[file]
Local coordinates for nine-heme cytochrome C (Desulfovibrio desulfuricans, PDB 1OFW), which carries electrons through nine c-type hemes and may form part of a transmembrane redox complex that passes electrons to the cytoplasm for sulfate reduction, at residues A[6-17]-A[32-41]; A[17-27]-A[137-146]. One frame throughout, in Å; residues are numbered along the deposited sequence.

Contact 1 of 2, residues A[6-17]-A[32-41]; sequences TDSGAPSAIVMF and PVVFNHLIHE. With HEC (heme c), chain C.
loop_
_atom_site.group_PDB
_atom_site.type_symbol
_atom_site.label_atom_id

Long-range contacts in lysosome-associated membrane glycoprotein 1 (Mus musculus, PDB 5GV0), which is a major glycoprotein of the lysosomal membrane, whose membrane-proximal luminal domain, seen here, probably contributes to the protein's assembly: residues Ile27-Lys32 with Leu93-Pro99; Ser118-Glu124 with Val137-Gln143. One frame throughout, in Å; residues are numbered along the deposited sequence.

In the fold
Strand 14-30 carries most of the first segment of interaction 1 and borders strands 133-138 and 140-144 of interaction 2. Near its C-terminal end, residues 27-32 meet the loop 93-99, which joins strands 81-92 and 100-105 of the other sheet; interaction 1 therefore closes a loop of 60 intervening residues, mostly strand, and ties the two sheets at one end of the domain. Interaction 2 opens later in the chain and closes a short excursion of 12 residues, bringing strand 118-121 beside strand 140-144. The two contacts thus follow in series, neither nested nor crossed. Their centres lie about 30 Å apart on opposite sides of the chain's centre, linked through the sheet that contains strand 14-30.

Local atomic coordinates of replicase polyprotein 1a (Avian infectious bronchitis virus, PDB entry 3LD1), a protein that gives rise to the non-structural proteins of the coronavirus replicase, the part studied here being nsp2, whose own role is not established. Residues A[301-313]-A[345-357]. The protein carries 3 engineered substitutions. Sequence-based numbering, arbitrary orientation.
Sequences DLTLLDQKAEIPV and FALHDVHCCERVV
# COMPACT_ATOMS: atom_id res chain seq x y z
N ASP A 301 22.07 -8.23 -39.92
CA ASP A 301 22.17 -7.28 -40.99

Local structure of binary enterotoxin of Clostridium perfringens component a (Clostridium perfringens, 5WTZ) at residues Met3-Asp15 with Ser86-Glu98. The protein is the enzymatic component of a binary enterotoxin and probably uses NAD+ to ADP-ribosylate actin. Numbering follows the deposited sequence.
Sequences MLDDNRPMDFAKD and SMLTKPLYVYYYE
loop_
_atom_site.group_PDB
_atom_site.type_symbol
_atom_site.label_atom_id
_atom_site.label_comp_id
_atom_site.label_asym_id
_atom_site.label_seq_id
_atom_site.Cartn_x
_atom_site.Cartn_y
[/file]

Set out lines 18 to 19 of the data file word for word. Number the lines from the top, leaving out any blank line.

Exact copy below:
_atom_site.group_PDB
_atom_site.type_symbol